BeverlyBauer's blog

We Can Be Better

  • Posted on: 2 February 2011
  • By: BeverlyBauer

I’m not a new year’s resolution type of person. Instead I’m one who prefers to go with a theme that gives me a broad sweep of ways to be a better person, Theme possibilities included things such as tolerance, volunteerism, and organization. I narrowed it down to two: kindness and gratitude. The final decision was kindness with the goal of being more intentional about all the facets of kindness. I could work on being a good neighbor, or performing random acts of kindness or even being kind to myself by getting more balance in my life or more exercise. I wanted it to be more than sharing the biggest piece of the candy bar. The kindness I wanted to work on was the kind that could be synonymous with compassion.With that in mind, I was eager to read two books that seemed to be getting a lot of buzz: Twelve Steps to a More Compassionate Life by Karen Armstrong and 365 Thank Yous, How Simple Acts of Daily Gratitude Changed a Life by John Kralik. Just as I was dipping into them, the events and responses of the Arizona shooting happened and they became relevant in a whole new way. Anyone who is wanting to make a fresh start or make a difference or be uplifted, if even in a small or personal way, will find inspiration and help in these two books.Armstrong’s book on compassion is part practical, part philosophical, and part spiritual. Her chapters such as “How should we speak to one another?” or  “Love your enemies” have implications for us as individuals and as a country. It’s clear I’m going to have to ramp up my approach to my kindness theme but that golden rule we learned as children seems to be in play in a big way here.In the second book, 365 Thank Yous, the author states he had a difficult year with challenges and struggles in almost every aspect of his life. On self-reflection he realized he wanted to take things in a different direction and decided to reframe his outlook. Kralik remembers his grandfather who gave him a silver dollar every time he wrote him a thank you note. Kralik then undertakes the task of writing a thank you note every day for a year and found that this changed his life. This is a story about a seemingly simple task that is told with heart and soul.While we are on the topic, we at Redbery Books are grateful to be a part of this community. We enjoy that our customers have become our friends. We smile when right before our eyes we see friendships happen between customer and customer. We learn the meaning of compassion when a visitor to our area drops everything to help one of our disabled local residents with the ice on her door. We are enriched by the shared excitement over books and ideas from both kids and adults. I can’t imagine a better place to be in business as an independent bookseller. We thank all of you that help make this possible.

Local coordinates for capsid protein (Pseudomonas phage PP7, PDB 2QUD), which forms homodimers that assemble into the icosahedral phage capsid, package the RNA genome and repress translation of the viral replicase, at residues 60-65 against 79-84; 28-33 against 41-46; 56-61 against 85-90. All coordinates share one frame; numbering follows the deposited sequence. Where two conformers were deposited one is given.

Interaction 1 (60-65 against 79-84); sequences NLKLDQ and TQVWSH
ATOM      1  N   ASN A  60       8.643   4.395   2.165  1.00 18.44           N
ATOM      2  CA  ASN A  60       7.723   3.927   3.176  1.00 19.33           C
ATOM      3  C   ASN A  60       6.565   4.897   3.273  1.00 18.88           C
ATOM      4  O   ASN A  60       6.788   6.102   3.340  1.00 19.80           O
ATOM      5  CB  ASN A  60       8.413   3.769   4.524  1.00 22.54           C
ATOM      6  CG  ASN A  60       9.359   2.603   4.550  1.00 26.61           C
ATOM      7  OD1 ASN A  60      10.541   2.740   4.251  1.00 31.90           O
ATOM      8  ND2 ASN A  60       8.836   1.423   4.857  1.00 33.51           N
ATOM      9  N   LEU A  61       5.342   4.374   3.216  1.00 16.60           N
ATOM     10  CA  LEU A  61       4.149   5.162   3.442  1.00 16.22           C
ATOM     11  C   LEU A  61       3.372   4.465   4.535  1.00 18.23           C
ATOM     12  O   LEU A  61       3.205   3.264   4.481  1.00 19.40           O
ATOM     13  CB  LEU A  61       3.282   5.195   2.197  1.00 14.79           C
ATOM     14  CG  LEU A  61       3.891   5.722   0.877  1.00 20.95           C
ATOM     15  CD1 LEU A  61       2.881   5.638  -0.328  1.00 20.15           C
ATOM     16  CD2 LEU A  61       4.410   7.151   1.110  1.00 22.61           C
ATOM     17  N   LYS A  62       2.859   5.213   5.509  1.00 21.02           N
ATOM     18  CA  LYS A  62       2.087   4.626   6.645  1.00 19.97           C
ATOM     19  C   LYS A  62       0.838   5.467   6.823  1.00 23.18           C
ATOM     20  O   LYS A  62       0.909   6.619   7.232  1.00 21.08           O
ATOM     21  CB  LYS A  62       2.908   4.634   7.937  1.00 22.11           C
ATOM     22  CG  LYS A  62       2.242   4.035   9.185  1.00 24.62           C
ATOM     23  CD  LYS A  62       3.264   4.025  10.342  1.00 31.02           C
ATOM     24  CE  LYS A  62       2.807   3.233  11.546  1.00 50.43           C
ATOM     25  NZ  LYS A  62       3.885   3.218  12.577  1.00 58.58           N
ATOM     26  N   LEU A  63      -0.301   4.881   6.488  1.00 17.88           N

THE 20/10 GRADUATION LIST of 10/20

  • Posted on: 26 May 2010
  • By: BeverlyBauer

10 things under $20. to givea graduate in 2010 – in addition to money. How’d you get so smart? By David Milgrim – The traditional gift book, Dr. Seuss’s Oh, The PlacesYou’ll Go has some competition and you want something a little different, there are several from which to choose.100 Words Every – There’s a 100 Words Everyone Should Know for several milestones, high school,college, freshman.  Most graduates use e-dictionaries so the traditional reference books are less useful for the average major. This little $4.95 book doesn’t pretend to be a dictionary, just a fun little mind game.Bananagrams – A word game that packs easily in a backpack.Good for when a student wants to unplug and socialize in a coffee shop or dorm lounge.  $14.95Chic U, The College Girl’s Guide to Everything  – If helping to alleviate the angst for the college bound is high on your list,there are several new ones as well as a couple of classics such as Been There should’ve done that. And for the guys, How to Tie a Tie and Other Lessons For Succeeding in LifeDesk accessories – Cute pack of coordinated post-its, file folders, pens, and bookends.Journal – One Line a Day.One of my favorites and a good way to encourage the habit of daily recording of thoughts.  This technique was popular in another era and is being rediscovered. Recently, a customer told me that she had her dad’s 5 lines a day journal that he kept during the war. What a treasure. This is also a good book for mom and dad to record the passing of a childhood.   Journals for the artist and the verbose are also available.Reading Light – Useful for the obvious when roomies are on a different schedule.Inspiration – A gift book that provides inspiration such as Michael J. Fox’s A Funny Thing Happened on the Way to the Future or I Believe.Yoga – For not only fighting the Frosh 15 but also moving toa  place of peace in a culture that thrives under stress. Find a book for any level and any degree of commitment.Pens – We carry lovely and funky pens with a personality.For a special graduate.AND if you want to still give the green stuff, buy one of the ten above and tuck in a greenback for a bookmark.